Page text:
The Comox Valley Regional District Board of Variance Bylaw No. 8, 2008, which establishes the board of variance (BoV), also sets out the procedures to be followed by the BoV and requires that a record of all of its decisions be maintained and available for public review.


The BoV may consider an application for a minor variance if the applicant alleges that compliance with any of the following would cause the applicant undue hardship:

  1. A bylaw respecting the siting, dimensions or size of a building or structure, including the siting of a manufactured home in a manufactured home park; or
  2. A prohibition on a structural alteration or addition to a building housing a non-conforming use; or
  3. A requirement of a subdivision servicing bylaw; or
  4. A requirement pertaining to an agricultural use or industrial use zone.

Note: The Local Government Act (LGA) does not define “minor” or “undue hardship.” Case law, however, has indicated that hardship is related to qualities of a particular site (i.e. topography) as opposed to general hardships in a given area or hardships generated by the property owner. The determination of both “minor” and “hardship” ultimately resides with the BoV and is application-specific.


A BoV may order a minor variance be permitted if the BoV has heard the applicant and any person notified under the statutory notice provisions of the LGA; has found that “undue hardship” would be caused to the applicant if compliance was required; and believes the minor variance would not:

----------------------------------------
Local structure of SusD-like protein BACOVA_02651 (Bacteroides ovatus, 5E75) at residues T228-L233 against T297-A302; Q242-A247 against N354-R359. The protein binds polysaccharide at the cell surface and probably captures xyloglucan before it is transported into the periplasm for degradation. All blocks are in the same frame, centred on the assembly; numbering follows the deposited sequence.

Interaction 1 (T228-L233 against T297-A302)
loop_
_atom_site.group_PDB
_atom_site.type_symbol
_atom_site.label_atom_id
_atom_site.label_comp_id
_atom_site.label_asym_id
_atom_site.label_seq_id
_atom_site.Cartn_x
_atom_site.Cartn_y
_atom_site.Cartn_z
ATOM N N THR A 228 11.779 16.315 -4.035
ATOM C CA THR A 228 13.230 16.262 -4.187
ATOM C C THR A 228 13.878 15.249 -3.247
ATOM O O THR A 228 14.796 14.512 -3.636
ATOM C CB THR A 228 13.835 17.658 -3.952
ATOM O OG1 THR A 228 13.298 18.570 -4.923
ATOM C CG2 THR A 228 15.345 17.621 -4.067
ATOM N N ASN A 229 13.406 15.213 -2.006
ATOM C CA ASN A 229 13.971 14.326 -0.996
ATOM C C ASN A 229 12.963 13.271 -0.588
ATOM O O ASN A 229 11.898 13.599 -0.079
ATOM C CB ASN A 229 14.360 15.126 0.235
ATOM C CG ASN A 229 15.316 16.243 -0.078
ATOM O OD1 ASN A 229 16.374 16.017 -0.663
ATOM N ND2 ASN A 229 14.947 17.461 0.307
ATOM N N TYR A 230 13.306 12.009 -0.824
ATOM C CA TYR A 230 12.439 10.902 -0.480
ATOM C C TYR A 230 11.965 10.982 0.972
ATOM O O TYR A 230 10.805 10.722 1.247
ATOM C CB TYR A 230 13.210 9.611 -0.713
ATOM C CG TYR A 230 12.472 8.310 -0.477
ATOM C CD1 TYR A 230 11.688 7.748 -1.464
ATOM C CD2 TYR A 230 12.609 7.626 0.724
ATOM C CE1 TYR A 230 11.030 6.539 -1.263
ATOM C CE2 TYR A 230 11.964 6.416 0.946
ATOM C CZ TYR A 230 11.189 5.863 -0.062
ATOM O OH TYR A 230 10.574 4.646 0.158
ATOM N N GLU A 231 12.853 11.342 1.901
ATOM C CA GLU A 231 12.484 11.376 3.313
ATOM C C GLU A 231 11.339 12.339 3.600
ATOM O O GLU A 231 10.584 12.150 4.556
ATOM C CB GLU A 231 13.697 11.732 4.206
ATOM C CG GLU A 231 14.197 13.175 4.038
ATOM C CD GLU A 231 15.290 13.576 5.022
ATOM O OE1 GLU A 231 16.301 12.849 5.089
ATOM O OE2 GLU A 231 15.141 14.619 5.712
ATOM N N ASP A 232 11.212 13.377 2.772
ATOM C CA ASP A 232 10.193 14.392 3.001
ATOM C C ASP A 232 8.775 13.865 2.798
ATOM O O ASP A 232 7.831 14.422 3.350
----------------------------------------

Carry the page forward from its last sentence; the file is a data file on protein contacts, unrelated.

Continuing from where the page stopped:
• Result in inappropriate development of the site;
  • Adversely affect the natural environment;
  • Substantially affect the use and enjoyment of adjacent land;
  • Vary permitted uses and densities under the applicable bylaw; or
  • Defeat the intent of the bylaw.

The BoV is restricted from making any order that would:

  • Conflict with a covenant registered on the property;
  • Deal with a matter addressed in a land-use contract or a development permit, temporary use permit or tree cutting permit affecting the property;
  • Deal with a matter addressed in a phased development agreement;
  • Deal with a floodplain specification; or
  • Apply to a property to which alterations are subject to heritage conservation permits or heritage revitalization agreements.


Note that a BoV is not empowered under the LGA to impose conditions on variances except in relation to the time in which construction of the affected building or structure must be completed or “substantially started.” Orders of a BoV are not precedent setting; a decision of the BoV is final.